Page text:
UK Labour lawmakers lash leaders on anti-Semitism figures
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MP Hodge: 'I don't believe the data. Trust has broken down'

UK Labour lawmakers lash leaders on anti-Semitism figures

7 MPs tell Corbyn report saying hundreds of anti-Semitism complaints led to several dozen members’ suspension is ‘incomplete,’ fear Labour is ‘institutionally antisemitic’

Illustrative: People hold up placards and Union flags as they gather for a demonstration organized by the Campaign Against Anti-Semitism outside the head office of the British opposition Labour Party in central London on April 8, 2018. (AFP/Tolga Akmen)
Illustrative: People hold up placards and Union flags as they gather for a demonstration organized by the Campaign Against Anti-Semitism outside the head office of the British opposition Labour Party in central London on April 8, 2018. (AFP/Tolga Akmen)

Seven British Labour MPs sent an angry letter Monday to party leader Jeremy Corbyn over what they described as a lackluster response from the party’s leadership to lawmakers’ calls for transparency over its handling of anti-Semitism complaints.

Last week, Labour lawmakers unanimously passed a motion demanding that party leaders provide detailed data in writing by February 11 on the handling of complaints about anti-Semitism, with some MPs accusing top officials in the party of covering up the figures.

The internal party motion passed at Labour’s weekly parliamentary meeting in the lower house, escalating internal rifts over the issue. The motion called “on the party leadership to adequately tackle cases of anti-Semitism, as a failure to do so seriously risks anti-Semitism in the party appearing normalized and the party seeming to be institutionally anti-Semitic.”

MPs also demanded that party officials such as General Secretary Jennie Formby or leader Jeremy Corbyn attend the meeting to answer questions about the data.

Jennie Formby at the 2016 Labour Party conference. (Wikimedia commons/Rwendland)

But the seven MPs said in their letter late Monday that no one came to speak to them at Monday’s Parliamentary Labour Party meeting. An email containing just nine months’ worth of information was sent to lawmakers by Formby 90 minutes before the meeting, they said.

“The failure to respect the request for this simple information does nothing to dispel the accusation that Labour is an institutionally antisemitic organisation,” the seven MPs charged.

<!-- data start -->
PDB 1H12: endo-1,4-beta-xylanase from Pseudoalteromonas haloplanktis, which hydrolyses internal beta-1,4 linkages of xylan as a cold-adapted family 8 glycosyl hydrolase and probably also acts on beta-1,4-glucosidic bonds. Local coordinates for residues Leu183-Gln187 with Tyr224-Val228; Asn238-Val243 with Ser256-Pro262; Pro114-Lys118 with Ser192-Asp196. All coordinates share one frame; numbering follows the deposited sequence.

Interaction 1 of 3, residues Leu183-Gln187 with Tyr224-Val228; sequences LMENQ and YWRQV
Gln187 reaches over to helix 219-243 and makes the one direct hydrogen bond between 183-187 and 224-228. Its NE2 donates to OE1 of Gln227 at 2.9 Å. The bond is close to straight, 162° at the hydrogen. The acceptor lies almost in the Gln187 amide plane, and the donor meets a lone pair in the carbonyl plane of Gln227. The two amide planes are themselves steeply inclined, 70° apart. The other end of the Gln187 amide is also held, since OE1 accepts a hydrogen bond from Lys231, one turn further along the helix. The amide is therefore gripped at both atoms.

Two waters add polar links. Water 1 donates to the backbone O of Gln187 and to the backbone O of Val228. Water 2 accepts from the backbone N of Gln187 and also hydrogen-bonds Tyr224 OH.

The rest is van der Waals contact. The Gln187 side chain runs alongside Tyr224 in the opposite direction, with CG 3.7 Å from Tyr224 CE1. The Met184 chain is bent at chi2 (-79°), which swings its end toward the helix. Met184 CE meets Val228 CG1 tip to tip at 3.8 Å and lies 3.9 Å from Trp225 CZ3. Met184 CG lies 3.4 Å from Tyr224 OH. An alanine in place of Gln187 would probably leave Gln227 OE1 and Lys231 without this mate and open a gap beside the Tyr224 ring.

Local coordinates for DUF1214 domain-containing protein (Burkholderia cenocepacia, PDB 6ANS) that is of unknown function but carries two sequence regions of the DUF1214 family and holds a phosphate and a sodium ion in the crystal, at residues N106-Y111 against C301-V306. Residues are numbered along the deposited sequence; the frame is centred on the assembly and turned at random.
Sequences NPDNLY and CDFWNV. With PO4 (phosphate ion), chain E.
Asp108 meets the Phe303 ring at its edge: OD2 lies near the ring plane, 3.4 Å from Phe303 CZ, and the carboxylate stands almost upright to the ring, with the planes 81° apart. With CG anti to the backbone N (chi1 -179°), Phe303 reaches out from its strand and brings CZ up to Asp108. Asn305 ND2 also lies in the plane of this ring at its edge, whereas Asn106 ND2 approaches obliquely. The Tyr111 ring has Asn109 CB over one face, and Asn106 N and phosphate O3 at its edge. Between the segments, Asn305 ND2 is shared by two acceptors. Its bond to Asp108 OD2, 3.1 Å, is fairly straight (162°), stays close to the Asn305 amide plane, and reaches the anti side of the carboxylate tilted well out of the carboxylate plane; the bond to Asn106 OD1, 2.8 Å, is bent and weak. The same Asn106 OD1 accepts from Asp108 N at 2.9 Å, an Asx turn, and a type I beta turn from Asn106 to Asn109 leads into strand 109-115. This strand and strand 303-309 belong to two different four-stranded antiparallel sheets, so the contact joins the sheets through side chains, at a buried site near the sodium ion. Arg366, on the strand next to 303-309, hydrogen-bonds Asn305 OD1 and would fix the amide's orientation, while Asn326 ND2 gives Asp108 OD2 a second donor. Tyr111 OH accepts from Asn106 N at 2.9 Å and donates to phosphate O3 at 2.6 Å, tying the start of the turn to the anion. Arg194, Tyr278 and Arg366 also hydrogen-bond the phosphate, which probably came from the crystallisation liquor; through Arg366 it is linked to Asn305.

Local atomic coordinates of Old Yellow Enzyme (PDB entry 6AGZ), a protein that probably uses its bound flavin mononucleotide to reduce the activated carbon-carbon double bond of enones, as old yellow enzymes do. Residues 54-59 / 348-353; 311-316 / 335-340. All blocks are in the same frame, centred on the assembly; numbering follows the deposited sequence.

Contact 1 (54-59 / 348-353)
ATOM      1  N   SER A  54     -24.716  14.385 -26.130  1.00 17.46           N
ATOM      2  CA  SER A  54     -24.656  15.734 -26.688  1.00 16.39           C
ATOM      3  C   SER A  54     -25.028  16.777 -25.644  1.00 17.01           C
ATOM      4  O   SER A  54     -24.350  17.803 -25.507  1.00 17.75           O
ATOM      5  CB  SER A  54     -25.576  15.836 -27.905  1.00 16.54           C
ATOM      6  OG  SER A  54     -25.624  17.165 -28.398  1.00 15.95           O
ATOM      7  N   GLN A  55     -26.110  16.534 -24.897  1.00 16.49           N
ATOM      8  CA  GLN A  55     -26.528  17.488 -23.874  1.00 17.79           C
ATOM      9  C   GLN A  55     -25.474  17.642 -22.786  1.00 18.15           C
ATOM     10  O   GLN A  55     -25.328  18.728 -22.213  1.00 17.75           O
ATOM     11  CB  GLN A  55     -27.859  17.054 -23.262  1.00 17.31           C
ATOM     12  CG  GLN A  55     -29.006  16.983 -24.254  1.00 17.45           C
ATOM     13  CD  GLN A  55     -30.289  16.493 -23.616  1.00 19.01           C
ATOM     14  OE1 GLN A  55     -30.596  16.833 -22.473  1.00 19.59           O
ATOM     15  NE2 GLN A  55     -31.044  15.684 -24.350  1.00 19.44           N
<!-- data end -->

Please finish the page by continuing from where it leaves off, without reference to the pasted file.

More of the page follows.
Some lawmakers also flatly rejected the figures, saying they don’t believe them.

In her email, Formby offered details on the extent of anti-Semitism complaints between April 2018 and January 2019, saying 673 complaints were received by party institutions about Labour members. (An additional 433 complaints were revealed to be against individuals who were not actually members of the party.)

Of these, 211 were deemed sufficiently serious to warrant an investigation, leading to 96 Labour party members being immediately suspended.

In another 44 cases, members left the party voluntarily once challenged with evidence of anti-Semitism.

Another 12 were expelled from the party by the National Constitutional Committee, the only body with the authority to do so.

Luciana Berger, a British Jewish MP who is a leader of the Jewish Labour Movement. (YouTube screenshot)

Several hundred others were either given one-off written warnings or their cases were dropped over lack of evidence.

In all, just over 300 individuals were investigated or suspended for anti-Semitic actions in the nine months covered by the figures.

Formby appeared to explain her initial hesitation to publicize the figures by saying in the letter that they could be “misinterpreted or misused for other purposes by the party’s political rivals.” She added, however, that the party leadership now understood the “importance of rebuilding trust with Jewish communities.”

The Guardian daily cited a Labour spokesperson as saying the figures show the phenomenon was not widespread, but affirming that the party was “committed” to combating it.